Domestic abuse is not limited to heterosexual relationships.  Traumatic abuse can also happen in LGBTQI relationships. Physical, emotional, financial and verbal abuse in any relationship is unacceptable. Esperanza can help.

Abuse in LGBTQI relationships may include the threat to “out” someone.  Painful insults and/or threats are often used as additional weapons. Past traumatic experiences such as bullying or hate crimes may make LGBTQI survivors less likely to seek help.

At Esperanza, we offer counseling for the LGBTQI community facilitated by caring, competent staff. Our confidential shelter, counseling, court advocacy and other services are available for lesbian, gay, bisexual, transgender and intersex individuals experiencing abuse. If you or someone you love needs help, call our 24/7 Crisis Hotline for more information. 505.473.5200.

Abuse in LGBTQI Relationships

  • 20% of victims have experienced some form of physical violence
  • 16% have been victims of threats and intimidation
  • 15% have been verbally harassed
  • 4% of survivors have experienced sexual violence
  • 11% of intimate violence cases reported in the NCADVP’s 2015 report involved a weapon.

    (Credit: National Coalition Against Domestic Violence)

    8 Quick Statistics about Domestic Violence and the LGBTQI Community

  • 43.8% of lesbian women and 61.1% of bisexual women have experienced rape, physical violence, and/or stalking by an intimate partner at some point in their lifetime.
  • 26% of gay men and 37.3% of bisexual men have experienced rape, physical violence, and/or stalking by an intimate partner in their lifetime.
  • In a study of male same sex relationships, only 26% of men called the police for assistance after experiencing near-lethal violence.
  • In 2012, fewer than 5% of LGBTQI survivors of intimate partner violence sought orders of protection.
  • Transgender victims are more likely to experience intimate partner violence in public, compared to those who do not identify as transgender.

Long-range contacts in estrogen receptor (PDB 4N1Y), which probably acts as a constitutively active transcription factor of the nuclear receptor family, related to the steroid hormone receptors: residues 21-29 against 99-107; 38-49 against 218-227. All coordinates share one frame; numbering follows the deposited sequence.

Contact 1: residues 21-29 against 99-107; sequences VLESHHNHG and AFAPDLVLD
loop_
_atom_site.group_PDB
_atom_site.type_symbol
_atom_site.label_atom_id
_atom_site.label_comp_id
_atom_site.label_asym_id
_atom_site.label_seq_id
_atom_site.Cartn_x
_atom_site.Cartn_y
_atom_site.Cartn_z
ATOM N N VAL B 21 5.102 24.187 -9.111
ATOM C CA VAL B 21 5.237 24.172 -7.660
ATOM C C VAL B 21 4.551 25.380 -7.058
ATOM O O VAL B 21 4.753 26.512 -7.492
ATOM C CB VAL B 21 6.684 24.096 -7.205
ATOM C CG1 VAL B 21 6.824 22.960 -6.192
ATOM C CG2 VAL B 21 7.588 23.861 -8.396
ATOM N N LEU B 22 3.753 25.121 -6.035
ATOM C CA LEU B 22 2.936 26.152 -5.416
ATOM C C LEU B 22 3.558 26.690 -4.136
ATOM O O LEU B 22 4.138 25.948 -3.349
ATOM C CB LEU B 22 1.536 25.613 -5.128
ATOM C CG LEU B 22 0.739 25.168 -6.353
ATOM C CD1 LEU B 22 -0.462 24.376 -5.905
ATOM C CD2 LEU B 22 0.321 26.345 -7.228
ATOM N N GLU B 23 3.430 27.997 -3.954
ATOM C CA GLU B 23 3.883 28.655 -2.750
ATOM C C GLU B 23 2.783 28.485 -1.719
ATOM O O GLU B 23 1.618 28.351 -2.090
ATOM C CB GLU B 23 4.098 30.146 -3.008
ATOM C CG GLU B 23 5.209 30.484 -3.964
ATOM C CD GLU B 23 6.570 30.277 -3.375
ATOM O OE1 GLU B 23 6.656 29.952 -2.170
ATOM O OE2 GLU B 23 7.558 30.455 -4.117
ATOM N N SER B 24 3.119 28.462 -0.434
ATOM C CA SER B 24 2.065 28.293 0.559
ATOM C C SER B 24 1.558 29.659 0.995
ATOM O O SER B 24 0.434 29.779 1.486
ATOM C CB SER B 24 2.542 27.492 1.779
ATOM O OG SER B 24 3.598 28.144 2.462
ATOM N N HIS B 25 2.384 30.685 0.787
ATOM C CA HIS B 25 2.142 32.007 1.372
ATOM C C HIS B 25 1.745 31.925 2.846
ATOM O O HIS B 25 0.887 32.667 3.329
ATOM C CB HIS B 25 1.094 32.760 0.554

• Bisexual victims are more likely to experience sexual violence, compared to people who do not identify as bisexual.
  • LGBTQI Black/African American victims are more likely to experience physical intimate partner violence, compared to those who do not identify as Black/African American.
  • LGBTQI Caucasian victims are more likely to experience sexual violence, compared to those who do not identify as Caucasian.

(Credit: National Coalition Against Domestic Violence)

Transgender Intimate Partner Violence

Transgender individuals may suffer from an even greater burden of intimate partner violence than gay or lesbian individuals. Transgender victims of intimate partner violence are more likely to experience threats, intimidation and harassment. Specific forms of abuse occur within relationships where one partner is transgender, including:

  • Using offensive pronouns such as “it” to refer to the transgender partner
  • Ridiculing the transgender partner’s body and/or appearance
  • Telling the transgender partner that he or she is not a real man or woman
  • Ridiculing the transgender partner’s identity as “bisexual,” “trans,” “femme,” “butch,” “gender queer,” etc.

(Credit:  National Coalition Against Domestic Violence)

 

If someone you know is in immediate danger, call 911!